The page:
Tom Blumer is a contributing editor for NewsBusters.
Tom Blumer has written for several national online publications primarily on business, economics, politics and media bias. He has had his own blog, BizzyBlog.com, since 2005, and has been with NewsBusters since December 2005. Along the way, he's had a decades-long career in accounting, finance, training and development.
Latest from Tom Blumer
The Women's March movement has received fawning and forgiving establishment press attention, particularly from the Associated Press and New York Times, since its first official event the day after President Donald Trump's inauguration. Now the movement appears to be (or at least should be) self-immolating for several reasons, most recently its unapologetic support for a 1970s convicted cop killer. That controversy has even pulled in the Black Lives Matter movement, which has also received consistent and undeserved favorable press treatment, also exposing BLM once again as consistently, violently radical. Now the AP and the Times aren't covering either group's direct association with this controversy.
In March and April, the press, with the help of hyperventilating tourism industry officials, warned readers and viewers that a "Trump slump" in foreign visitors to the U.S. was likely because of President Donald Trump's attempts to impose a temporary travel ban from six countries and "the negative sentiments" associated with having Trump as this nation's President. Even then, the evidence was thin. But on Monday, Beth J. Harpaz at the Associated Press reported that "International arrivals and travel-related spending are up in 2017 compared with the same period in 2016," quite sharply so in the past two reported months. Imagine that.
Pausing briefly from the press's never-ending Trump-Russia obsession, both Politico Magazine and USA Today decided earlier this week to focus on the state of President Donald Trump's health. Nothing tangible appears to have prompted either report. USA Today absurdly issued a "breaking news" alert on the topic.
In May, as noted at NewsBusters, Seattle Mayor Ed Murray ended his run for reelection in the wake of "mounting allegations that he sexually abused underage boys in the 1980s." On Sunday, the Seattle Times reported that records previously thought destroyed revealed that "An Oregon child-welfare investigator concluded" that" Murray "sexually abused his foster son in the early 1980s." The Times, as well as related wire reports from the Associated Press and Reuters, only told readers that Murray is a Democrat in very late paragraphs.
Records are supposed to be newsworthy, right? But in his Thursday coverage of the federal government's June Monthly Treasury statement, Associated Press reporter Martin Crutsinger only told readers that the deficit for the month was $90 billion. He did not disclose receipts or outlays. Why? Because if he had, he would have had to tell readers that the government spent an all-time record $429 billion during the month.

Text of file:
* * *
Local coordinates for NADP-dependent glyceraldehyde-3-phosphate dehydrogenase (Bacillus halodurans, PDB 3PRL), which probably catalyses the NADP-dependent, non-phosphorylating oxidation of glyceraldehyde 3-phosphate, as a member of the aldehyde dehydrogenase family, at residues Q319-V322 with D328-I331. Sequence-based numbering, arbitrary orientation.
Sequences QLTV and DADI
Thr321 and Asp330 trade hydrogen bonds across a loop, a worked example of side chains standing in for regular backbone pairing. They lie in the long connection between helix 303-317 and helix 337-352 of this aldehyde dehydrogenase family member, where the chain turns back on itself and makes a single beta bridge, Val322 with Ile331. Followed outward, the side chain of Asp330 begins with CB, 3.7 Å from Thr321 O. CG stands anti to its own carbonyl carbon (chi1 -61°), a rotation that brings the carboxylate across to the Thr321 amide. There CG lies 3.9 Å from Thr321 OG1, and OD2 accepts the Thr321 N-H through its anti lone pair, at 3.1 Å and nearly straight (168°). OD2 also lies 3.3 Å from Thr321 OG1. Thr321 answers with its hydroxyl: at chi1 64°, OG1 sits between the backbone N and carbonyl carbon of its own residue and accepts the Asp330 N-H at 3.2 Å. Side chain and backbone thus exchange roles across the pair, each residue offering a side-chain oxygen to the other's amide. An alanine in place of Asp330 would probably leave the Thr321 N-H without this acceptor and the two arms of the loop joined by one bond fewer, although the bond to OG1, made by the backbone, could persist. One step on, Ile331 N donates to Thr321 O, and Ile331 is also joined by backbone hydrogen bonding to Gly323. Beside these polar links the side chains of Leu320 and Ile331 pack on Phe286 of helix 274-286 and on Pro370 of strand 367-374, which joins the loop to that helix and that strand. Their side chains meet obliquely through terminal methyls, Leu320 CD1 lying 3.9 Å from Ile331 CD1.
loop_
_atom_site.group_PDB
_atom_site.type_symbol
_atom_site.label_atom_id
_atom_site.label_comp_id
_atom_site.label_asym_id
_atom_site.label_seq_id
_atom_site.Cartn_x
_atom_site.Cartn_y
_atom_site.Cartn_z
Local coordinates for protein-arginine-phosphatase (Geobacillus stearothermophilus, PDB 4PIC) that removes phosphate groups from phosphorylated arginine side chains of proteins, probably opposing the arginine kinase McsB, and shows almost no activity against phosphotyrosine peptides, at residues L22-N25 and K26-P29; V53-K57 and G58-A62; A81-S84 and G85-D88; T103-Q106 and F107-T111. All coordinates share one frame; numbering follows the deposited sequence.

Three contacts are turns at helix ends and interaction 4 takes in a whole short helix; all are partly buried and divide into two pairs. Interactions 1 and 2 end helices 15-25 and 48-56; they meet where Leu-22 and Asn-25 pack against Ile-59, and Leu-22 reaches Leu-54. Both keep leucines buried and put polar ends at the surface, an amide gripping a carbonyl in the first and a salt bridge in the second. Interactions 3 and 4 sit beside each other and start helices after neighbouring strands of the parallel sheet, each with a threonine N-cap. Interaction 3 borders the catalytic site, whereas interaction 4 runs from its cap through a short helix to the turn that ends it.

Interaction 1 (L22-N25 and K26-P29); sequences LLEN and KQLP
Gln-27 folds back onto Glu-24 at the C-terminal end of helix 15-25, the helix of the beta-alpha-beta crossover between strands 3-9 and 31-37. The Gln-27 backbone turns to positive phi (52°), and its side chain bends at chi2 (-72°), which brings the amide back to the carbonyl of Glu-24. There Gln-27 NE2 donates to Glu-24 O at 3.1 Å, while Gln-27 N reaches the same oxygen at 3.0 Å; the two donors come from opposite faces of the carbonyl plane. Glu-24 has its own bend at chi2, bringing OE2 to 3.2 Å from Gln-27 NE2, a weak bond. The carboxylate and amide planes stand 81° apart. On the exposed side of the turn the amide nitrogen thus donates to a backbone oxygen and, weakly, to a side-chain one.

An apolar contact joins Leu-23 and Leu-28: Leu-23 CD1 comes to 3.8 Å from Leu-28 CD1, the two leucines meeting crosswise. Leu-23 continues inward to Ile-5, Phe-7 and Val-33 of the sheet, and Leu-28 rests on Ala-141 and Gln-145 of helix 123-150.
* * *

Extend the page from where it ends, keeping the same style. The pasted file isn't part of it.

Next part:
Friday, July 14 was the 228th anniversary of the storming of the Bastille prison in France in 1789. Bastille Day is a national holiday in France. NBC News noted the anniversary in a tweet. Longtime network correspondent Andrea Mitchell provided the comic relief in a tweeted Saturday evening reply, claiming that Friday marked "the 100th anniversary of US entering WWII."
There's fake news, and then there's fake analysis. Jeremy Peters at the New York Times published a particularly odious example of the latter ("Reverence for Putin on the Right Buys Trump Cover") Friday evening (for Saturday's print edition). Longtime blogger and particularly effective Time critic Tom Maguire had this succinct but understated take: "He (Peters) paints with far too broad a brush and inevitably splashes paint on himself." I'd say the Times reporter is swimming in the type of paint which can't wash off. This effort should permanently peg Peters as a shameless, unapologetic propagandist.
Timothy B. Lee is the Lead Writer for the "New Money" section of the reflexively leftist Vox.com. He has looked at what has happened to the city of St. Louis during the past 60 or so years, and thinks that Ronald Reagan is largely to blame. Too bad for him that most of the reasons for St. Louis's decline have absolutely nothing to do with the Gipper.
In a Thursday evening dispatch, Erica Werner and Alan Fram at the Associated Press, in a virtual editorial disguised as a news report, claimed that a key element of the Republican health care currently being considered in Congress is "letting insurers sell low-cost, skimpy policies." What an insult to our intelligence. What's really "skimpy," even though the left won't acknowledge it, is the current regime known as ObamaCare.
The Associated Press has both given short shrift to and significantly whitewashed a frightening, violent threat made against President Donald Trump by a Democratic state representative from South Portland, Maine. On Tuesday, Scott Hamann, in a long Facebook rant, wrote, among other things, that "Trump is a half term president, at most, especially if I ever get within 10 feet of that p***y.”